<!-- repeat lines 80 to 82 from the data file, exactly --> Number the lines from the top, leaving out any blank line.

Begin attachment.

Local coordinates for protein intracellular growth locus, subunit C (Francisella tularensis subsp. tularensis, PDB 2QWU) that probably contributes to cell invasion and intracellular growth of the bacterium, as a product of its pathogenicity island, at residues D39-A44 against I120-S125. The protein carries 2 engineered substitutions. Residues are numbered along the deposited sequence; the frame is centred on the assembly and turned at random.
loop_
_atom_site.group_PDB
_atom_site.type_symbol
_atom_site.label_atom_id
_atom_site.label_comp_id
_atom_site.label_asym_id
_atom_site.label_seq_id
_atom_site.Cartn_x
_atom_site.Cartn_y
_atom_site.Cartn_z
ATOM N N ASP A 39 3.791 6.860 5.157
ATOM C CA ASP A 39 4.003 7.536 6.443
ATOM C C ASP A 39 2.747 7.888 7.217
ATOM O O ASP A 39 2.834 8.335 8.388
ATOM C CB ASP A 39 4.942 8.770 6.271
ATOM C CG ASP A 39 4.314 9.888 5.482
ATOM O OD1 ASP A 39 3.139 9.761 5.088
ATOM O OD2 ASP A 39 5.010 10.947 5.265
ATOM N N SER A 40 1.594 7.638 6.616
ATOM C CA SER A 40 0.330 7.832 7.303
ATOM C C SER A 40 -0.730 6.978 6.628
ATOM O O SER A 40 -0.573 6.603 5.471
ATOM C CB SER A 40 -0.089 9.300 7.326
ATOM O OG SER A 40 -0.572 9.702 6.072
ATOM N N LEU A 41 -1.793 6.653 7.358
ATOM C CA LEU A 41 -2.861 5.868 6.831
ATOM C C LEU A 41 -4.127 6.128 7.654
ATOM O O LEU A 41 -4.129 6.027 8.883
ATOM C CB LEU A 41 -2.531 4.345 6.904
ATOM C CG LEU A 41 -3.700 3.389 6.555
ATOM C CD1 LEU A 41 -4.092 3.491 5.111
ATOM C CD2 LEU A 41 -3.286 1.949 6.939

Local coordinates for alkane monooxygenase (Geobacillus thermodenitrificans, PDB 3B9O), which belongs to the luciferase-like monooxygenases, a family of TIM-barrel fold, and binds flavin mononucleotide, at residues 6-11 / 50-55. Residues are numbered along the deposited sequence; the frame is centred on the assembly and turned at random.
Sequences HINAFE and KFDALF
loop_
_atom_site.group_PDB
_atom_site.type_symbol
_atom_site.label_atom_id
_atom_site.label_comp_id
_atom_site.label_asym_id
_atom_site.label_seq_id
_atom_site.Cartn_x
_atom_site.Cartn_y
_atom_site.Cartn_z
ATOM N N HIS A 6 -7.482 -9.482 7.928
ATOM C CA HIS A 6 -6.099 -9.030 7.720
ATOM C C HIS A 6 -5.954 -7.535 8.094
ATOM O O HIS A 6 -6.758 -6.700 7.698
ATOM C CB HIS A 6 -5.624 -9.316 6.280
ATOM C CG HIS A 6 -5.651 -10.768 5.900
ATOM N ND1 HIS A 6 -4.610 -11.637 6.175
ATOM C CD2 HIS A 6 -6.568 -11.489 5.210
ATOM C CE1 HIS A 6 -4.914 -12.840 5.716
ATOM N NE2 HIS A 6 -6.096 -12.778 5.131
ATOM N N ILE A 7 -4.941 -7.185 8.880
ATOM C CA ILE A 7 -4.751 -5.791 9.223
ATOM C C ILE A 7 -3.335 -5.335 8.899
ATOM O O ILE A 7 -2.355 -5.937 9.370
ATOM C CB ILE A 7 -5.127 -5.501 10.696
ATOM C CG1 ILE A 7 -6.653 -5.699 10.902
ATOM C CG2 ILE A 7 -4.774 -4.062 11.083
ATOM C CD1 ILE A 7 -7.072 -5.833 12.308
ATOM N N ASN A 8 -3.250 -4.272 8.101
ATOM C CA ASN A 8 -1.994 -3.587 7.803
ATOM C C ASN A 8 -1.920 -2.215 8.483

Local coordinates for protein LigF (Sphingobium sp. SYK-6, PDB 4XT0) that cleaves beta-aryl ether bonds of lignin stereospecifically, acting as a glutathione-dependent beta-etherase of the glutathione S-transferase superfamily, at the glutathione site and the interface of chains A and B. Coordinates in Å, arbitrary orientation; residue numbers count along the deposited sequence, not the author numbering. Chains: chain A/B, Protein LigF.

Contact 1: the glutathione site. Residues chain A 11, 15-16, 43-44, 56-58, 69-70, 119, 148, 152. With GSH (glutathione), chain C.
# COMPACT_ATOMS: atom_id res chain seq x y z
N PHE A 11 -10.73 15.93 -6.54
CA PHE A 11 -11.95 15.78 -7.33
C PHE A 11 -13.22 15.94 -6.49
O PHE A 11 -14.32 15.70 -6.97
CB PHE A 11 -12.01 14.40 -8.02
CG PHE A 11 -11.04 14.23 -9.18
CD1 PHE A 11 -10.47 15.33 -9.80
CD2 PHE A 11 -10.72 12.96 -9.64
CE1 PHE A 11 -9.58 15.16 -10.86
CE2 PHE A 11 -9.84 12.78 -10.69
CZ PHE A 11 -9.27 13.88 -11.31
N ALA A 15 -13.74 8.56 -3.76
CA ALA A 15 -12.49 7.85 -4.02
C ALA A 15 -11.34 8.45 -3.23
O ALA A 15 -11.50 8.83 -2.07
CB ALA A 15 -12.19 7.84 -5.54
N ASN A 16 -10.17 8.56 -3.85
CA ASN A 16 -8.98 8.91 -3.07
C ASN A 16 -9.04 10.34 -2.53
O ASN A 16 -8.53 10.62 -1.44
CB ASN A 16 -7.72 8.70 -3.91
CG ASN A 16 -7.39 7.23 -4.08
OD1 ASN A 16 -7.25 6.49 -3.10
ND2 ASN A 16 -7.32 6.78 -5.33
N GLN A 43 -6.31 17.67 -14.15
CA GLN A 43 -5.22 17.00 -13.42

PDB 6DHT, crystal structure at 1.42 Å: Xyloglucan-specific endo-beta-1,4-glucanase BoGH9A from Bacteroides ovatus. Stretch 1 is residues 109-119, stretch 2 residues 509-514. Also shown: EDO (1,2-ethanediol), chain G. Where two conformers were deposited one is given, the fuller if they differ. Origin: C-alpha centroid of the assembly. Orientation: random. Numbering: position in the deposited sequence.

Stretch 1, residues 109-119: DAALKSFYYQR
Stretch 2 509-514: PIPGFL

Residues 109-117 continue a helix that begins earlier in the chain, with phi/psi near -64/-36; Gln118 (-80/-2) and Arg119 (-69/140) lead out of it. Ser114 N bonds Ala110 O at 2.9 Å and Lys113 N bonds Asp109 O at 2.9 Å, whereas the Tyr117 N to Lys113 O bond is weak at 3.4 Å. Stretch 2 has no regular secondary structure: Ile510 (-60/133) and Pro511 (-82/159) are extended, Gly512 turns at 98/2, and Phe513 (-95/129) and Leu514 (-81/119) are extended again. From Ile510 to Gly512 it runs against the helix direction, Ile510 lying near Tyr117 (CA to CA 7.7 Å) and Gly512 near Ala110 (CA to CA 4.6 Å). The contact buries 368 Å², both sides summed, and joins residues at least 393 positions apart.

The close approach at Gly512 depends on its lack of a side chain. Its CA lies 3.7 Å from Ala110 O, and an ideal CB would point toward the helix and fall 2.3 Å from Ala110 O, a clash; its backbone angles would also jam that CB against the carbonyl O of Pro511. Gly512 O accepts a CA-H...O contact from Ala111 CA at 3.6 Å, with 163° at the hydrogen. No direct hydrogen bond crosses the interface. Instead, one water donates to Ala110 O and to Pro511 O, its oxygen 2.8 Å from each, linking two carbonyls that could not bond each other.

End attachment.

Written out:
CZ PHE A 11 -9.27 13.88 -11.31
N ALA A 15 -13.74 8.56 -3.76
CA ALA A 15 -12.49 7.85 -4.02